You see that it has tremendous meaning—the fact that the Lord died at Passover time. When He met with His disciples at the Last Supper He said to them, “Take, eat, this is my Body… And this is my Blood.” First of all, He made it so clear, so explicit, that this was His Body and Blood. It was absolutely a direct statement. It is ironic to me that many will take those words and say, “No, it’s a symbol,” while they insist on interpreting every other thing about the Bible literally. Christ’s words could not be more clear: “This is my Body, this is my Blood.” There’s nothing symbolic about it, and that was the absolute uniform testimony of the early Church. Looking at John 6, looking at St. Paul’s statements in 1 Corinthians 11, the early Church always understood Communion to be The Body and Blood of Christ, and Christ’s words were not at all equivocal.

Holy and Great Thursday. The Apostles receiving Communion. Fresco in the Cathedral of the Vladimir Icon of the Mother of God, Sretensky Monastery, Moscow. Holy and Great Thursday. The Apostles receiving Communion. Fresco in the Cathedral of the Vladimir Icon of the Mother of God, Sretensky Monastery, Moscow.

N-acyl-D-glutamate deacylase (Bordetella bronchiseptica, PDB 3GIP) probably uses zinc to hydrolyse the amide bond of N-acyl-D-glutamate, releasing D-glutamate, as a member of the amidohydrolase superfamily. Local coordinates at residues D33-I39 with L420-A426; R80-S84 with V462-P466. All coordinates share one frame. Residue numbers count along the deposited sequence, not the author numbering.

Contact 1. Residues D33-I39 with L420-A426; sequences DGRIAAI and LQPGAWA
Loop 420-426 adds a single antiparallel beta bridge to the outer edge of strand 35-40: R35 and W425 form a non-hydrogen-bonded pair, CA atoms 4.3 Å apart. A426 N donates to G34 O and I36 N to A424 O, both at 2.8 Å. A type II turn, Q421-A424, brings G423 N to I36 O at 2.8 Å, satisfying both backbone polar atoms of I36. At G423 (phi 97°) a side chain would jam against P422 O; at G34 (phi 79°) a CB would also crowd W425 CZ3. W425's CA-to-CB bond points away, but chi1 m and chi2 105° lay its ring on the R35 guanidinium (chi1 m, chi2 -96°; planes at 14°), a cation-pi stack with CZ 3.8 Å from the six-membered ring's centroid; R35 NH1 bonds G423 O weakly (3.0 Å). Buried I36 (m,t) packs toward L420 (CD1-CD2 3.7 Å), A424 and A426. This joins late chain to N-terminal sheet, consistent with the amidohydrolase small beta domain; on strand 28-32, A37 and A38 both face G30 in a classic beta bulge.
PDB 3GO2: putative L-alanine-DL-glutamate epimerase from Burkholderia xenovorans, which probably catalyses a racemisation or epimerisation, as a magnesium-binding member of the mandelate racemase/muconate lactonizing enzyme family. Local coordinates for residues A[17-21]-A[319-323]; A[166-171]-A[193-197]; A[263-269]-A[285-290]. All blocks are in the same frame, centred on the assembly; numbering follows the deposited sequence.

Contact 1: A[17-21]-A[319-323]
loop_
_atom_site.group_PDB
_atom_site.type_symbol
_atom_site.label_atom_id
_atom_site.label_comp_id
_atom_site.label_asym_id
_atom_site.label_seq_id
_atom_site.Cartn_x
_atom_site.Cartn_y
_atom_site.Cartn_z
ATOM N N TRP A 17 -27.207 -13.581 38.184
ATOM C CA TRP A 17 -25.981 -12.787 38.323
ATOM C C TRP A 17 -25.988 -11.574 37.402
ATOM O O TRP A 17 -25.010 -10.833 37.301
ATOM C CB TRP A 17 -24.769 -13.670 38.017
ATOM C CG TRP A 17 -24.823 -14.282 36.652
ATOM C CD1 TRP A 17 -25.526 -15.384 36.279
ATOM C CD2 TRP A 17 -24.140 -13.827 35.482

O course He also says, “Do this in remembrance of me.” And people say that means it was a “memorial meal.” But He didn’t say, “Do this in remembrance of me,” but “Do this in remembrance of me”—because the Jews always remembered Moses at Passover time. They remembered their journey out of slavery in Egypt, the slavery under the Egyptians, the physical slavery, and their entrance into the Promised Land of Canaan. But Christ tells His disciples that, “from now on at Passover you will no longer remember Moses, but you will do this, celebrate the Passover, in remembrance of me, of the Christian Passover.” The Greek word “Pascha” is the word Passover. Passover is “Pesach” in Hebrew, “Pascha” in Greek. So we celebrate Passover as Christians, but not the Jewish Passover. We do not remember Moses, we remember the Christian Passover, our deliverance—not from the physical slavery in Egypt, but from the slavery of sin and death; and our entrance—not into the physical land of Canaan, but into the Kingdom of Heaven.